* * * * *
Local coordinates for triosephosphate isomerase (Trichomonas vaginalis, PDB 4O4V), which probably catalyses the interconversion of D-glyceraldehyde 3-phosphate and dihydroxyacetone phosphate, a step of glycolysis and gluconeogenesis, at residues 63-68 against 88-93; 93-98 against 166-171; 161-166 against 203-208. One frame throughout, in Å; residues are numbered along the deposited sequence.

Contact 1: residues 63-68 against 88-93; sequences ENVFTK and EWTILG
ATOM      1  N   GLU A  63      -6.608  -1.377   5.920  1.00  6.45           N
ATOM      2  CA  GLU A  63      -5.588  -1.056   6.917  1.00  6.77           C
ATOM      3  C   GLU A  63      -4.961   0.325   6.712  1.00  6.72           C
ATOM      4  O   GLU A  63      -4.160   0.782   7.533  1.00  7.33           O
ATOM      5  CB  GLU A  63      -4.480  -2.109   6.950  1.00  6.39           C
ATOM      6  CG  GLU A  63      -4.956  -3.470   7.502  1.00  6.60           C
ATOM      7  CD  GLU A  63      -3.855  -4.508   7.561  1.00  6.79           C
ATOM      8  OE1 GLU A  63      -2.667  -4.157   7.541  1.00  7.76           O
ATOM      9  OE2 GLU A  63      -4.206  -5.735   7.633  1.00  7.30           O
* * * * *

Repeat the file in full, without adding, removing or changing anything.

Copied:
Local coordinates for triosephosphate isomerase (Trichomonas vaginalis, PDB 4O4V), which probably catalyses the interconversion of D-glyceraldehyde 3-phosphate and dihydroxyacetone phosphate, a step of glycolysis and gluconeogenesis, at residues 63-68 against 88-93; 93-98 against 166-171; 161-166 against 203-208. One frame throughout, in Å; residues are numbered along the deposited sequence.

Contact 1: residues 63-68 against 88-93; sequences ENVFTK and EWTILG
ATOM      1  N   GLU A  63      -6.608  -1.377   5.920  1.00  6.45           N
ATOM      2  CA  GLU A  63      -5.588  -1.056   6.917  1.00  6.77           C
ATOM      3  C   GLU A  63      -4.961   0.325   6.712  1.00  6.72           C
ATOM      4  O   GLU A  63      -4.160   0.782   7.533  1.00  7.33           O
ATOM      5  CB  GLU A  63      -4.480  -2.109   6.950  1.00  6.39           C
ATOM      6  CG  GLU A  63      -4.956  -3.470   7.502  1.00  6.60           C
ATOM      7  CD  GLU A  63      -3.855  -4.508   7.561  1.00  6.79           C
ATOM      8  OE1 GLU A  63      -2.667  -4.157   7.541  1.00  7.76           O
ATOM      9  OE2 GLU A  63      -4.206  -5.735   7.633  1.00  7.30           O